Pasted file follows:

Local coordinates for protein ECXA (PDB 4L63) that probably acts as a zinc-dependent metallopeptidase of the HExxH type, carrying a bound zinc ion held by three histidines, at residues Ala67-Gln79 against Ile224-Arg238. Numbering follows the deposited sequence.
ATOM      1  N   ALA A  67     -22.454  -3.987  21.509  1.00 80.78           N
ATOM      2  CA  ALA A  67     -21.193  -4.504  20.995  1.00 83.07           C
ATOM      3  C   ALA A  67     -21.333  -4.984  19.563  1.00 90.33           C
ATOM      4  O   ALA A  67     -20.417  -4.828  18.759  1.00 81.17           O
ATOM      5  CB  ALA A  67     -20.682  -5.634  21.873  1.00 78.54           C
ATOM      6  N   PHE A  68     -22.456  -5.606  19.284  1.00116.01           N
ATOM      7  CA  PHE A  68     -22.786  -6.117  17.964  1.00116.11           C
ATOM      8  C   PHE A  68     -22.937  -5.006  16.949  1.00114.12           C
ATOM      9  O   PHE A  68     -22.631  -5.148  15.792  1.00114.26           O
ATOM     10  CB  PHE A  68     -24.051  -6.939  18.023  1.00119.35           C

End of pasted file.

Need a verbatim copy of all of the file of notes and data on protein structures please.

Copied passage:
Local coordinates for protein ECXA (PDB 4L63) that probably acts as a zinc-dependent metallopeptidase of the HExxH type, carrying a bound zinc ion held by three histidines, at residues Ala67-Gln79 against Ile224-Arg238. Numbering follows the deposited sequence.
ATOM      1  N   ALA A  67     -22.454  -3.987  21.509  1.00 80.78           N
ATOM      2  CA  ALA A  67     -21.193  -4.504  20.995  1.00 83.07           C
ATOM      3  C   ALA A  67     -21.333  -4.984  19.563  1.00 90.33           C
ATOM      4  O   ALA A  67     -20.417  -4.828  18.759  1.00 81.17           O
ATOM      5  CB  ALA A  67     -20.682  -5.634  21.873  1.00 78.54           C
ATOM      6  N   PHE A  68     -22.456  -5.606  19.284  1.00116.01           N
ATOM      7  CA  PHE A  68     -22.786  -6.117  17.964  1.00116.11           C
ATOM      8  C   PHE A  68     -22.937  -5.006  16.949  1.00114.12           C
ATOM      9  O   PHE A  68     -22.631  -5.148  15.792  1.00114.26           O
ATOM     10  CB  PHE A  68     -24.051  -6.939  18.023  1.00119.35           C